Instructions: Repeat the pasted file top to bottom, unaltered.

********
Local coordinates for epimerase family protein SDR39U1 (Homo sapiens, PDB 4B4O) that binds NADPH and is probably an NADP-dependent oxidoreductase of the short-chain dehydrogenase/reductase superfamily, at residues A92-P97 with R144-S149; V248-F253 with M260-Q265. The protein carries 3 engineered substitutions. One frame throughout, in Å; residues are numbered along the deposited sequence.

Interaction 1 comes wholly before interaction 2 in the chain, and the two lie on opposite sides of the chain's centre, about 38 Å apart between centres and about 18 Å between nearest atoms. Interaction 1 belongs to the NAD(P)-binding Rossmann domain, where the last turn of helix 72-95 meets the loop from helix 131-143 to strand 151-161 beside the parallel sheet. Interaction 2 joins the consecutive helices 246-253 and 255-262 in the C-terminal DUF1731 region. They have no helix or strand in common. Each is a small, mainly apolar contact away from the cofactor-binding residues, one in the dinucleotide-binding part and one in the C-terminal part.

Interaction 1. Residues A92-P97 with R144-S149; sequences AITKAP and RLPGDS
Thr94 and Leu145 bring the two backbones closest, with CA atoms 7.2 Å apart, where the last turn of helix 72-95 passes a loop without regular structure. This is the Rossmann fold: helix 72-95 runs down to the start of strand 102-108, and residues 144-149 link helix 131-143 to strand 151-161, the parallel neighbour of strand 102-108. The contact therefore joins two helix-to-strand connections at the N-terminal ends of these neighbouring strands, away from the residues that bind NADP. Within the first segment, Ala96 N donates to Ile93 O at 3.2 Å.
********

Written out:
Local coordinates for epimerase family protein SDR39U1 (Homo sapiens, PDB 4B4O) that binds NADPH and is probably an NADP-dependent oxidoreductase of the short-chain dehydrogenase/reductase superfamily, at residues A92-P97 with R144-S149; V248-F253 with M260-Q265. The protein carries 3 engineered substitutions. One frame throughout, in Å; residues are numbered along the deposited sequence.

Interaction 1 comes wholly before interaction 2 in the chain, and the two lie on opposite sides of the chain's centre, about 38 Å apart between centres and about 18 Å between nearest atoms. Interaction 1 belongs to the NAD(P)-binding Rossmann domain, where the last turn of helix 72-95 meets the loop from helix 131-143 to strand 151-161 beside the parallel sheet. Interaction 2 joins the consecutive helices 246-253 and 255-262 in the C-terminal DUF1731 region. They have no helix or strand in common. Each is a small, mainly apolar contact away from the cofactor-binding residues, one in the dinucleotide-binding part and one in the C-terminal part.

Interaction 1. Residues A92-P97 with R144-S149; sequences AITKAP and RLPGDS
Thr94 and Leu145 bring the two backbones closest, with CA atoms 7.2 Å apart, where the last turn of helix 72-95 passes a loop without regular structure. This is the Rossmann fold: helix 72-95 runs down to the start of strand 102-108, and residues 144-149 link helix 131-143 to strand 151-161, the parallel neighbour of strand 102-108. The contact therefore joins two helix-to-strand connections at the N-terminal ends of these neighbouring strands, away from the residues that bind NADP. Within the first segment, Ala96 N donates to Ile93 O at 3.2 Å.